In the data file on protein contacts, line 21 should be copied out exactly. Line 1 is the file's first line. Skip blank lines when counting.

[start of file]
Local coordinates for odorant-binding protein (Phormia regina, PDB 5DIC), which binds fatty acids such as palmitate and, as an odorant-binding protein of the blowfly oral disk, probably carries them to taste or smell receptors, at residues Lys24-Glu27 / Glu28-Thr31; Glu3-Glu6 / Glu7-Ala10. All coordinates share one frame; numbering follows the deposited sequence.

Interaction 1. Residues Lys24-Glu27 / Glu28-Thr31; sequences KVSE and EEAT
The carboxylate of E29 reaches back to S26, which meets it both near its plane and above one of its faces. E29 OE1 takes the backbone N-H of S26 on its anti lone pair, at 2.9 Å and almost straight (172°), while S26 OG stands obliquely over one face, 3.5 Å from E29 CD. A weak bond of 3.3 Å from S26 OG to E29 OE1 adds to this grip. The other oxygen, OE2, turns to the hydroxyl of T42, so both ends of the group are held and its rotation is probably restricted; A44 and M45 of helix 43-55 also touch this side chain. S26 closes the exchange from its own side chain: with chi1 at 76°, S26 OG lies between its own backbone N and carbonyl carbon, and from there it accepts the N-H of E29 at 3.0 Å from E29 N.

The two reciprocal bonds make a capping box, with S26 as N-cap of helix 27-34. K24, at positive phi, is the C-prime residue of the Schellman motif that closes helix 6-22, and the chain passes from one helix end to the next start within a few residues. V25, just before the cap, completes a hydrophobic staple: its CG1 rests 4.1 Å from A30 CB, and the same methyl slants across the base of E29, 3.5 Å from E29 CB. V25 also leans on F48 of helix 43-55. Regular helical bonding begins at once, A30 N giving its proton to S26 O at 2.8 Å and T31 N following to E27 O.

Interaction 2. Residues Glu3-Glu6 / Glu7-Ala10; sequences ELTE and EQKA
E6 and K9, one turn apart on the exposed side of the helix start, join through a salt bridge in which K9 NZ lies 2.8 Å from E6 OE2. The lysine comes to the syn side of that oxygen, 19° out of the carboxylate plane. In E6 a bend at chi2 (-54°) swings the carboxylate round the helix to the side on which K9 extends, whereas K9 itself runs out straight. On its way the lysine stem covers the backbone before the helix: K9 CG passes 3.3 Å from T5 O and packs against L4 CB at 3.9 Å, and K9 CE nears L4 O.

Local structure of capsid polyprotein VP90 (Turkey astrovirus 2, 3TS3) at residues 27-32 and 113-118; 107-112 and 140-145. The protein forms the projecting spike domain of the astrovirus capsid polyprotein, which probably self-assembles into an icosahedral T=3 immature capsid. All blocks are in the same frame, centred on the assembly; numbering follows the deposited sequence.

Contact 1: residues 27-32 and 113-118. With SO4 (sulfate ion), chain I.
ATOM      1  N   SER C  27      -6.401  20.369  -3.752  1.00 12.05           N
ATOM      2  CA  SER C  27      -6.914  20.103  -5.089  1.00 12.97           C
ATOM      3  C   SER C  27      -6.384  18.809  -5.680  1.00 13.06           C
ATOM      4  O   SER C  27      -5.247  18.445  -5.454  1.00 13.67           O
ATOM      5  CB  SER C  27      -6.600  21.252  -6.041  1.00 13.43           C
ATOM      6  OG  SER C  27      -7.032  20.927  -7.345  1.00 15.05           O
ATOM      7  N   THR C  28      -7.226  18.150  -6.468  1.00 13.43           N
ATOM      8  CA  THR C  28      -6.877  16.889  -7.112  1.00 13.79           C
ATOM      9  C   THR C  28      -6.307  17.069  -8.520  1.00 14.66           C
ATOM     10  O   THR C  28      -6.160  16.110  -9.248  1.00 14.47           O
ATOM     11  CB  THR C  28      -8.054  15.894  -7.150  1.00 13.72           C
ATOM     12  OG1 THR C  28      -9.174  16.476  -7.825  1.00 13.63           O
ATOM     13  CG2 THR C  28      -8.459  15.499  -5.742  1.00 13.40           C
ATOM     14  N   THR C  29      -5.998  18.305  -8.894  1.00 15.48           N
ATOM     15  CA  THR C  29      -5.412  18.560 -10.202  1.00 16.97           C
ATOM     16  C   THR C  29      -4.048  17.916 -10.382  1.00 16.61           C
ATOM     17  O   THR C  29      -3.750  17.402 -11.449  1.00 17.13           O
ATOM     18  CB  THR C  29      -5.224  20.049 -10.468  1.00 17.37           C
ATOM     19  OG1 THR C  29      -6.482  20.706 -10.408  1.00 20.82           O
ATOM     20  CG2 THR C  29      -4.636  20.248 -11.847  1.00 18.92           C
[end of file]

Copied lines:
ATOM     13  CG2 THR C  28      -8.459  15.499  -5.742  1.00 13.40           C